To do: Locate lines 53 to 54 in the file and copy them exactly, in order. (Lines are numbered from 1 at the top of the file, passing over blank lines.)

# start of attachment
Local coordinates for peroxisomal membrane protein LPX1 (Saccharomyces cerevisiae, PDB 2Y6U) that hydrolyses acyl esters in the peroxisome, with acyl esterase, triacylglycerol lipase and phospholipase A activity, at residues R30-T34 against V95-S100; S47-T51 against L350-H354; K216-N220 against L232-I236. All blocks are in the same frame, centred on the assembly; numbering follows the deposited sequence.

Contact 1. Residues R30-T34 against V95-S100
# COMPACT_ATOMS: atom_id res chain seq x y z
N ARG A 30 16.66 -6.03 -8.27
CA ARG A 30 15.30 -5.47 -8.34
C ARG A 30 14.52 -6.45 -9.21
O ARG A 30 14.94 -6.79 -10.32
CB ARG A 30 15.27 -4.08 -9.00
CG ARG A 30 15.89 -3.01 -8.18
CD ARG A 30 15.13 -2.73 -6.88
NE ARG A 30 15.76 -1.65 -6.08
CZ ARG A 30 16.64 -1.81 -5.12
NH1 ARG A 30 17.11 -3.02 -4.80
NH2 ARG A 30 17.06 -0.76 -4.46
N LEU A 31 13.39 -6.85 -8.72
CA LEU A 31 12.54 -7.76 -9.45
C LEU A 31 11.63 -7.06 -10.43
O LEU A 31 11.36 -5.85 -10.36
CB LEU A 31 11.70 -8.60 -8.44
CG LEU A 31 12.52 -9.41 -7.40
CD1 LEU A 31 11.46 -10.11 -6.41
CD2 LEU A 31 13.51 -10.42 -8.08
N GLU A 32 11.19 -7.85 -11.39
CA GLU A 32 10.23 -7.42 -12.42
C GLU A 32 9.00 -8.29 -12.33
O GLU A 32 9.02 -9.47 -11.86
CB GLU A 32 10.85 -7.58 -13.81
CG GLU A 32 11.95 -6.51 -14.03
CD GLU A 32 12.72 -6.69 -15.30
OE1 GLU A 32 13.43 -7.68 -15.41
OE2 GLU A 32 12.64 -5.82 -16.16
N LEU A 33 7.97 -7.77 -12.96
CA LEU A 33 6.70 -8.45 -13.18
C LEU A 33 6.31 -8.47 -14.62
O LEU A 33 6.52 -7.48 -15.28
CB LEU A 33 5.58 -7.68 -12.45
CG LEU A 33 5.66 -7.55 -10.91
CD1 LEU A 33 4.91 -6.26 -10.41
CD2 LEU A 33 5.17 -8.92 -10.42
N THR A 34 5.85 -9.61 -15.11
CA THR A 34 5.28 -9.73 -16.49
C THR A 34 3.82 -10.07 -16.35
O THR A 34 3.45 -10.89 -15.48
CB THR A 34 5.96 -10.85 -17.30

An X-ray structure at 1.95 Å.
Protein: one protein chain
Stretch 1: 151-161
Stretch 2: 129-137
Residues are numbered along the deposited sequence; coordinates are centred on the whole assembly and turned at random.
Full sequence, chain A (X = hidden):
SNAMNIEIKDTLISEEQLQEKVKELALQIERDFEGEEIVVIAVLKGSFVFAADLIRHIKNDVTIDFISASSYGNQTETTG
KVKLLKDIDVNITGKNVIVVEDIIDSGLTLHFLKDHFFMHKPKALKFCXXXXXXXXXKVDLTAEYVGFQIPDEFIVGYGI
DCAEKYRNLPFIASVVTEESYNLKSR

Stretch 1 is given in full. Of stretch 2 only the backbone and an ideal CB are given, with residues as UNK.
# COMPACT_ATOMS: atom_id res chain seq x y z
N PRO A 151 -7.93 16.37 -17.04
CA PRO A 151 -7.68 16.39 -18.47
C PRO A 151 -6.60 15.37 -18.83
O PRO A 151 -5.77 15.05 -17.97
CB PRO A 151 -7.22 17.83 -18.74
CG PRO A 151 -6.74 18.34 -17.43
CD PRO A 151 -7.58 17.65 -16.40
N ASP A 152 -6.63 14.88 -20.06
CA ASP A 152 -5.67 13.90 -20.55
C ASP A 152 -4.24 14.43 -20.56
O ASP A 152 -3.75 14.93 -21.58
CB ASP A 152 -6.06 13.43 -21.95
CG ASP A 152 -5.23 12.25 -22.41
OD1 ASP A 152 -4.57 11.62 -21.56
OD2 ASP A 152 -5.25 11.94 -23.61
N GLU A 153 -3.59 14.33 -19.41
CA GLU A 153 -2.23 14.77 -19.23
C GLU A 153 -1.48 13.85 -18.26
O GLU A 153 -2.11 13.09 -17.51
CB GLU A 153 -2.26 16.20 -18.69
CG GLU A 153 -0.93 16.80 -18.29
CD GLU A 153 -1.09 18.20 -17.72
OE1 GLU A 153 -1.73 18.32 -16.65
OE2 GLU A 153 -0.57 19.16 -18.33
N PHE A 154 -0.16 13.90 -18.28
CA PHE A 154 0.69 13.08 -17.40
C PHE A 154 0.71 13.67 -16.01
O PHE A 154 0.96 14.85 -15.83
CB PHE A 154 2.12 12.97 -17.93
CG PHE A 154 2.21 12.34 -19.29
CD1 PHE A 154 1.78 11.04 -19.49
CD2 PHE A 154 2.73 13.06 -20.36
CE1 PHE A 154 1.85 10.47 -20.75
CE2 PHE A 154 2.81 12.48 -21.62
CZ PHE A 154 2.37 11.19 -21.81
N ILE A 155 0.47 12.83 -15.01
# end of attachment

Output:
DCAEKYRNLPFIASVVTEESYNLKSR

Stretch 1 is given in full. Of stretch 2 only the backbone and an ideal CB are given, with residues as UNK.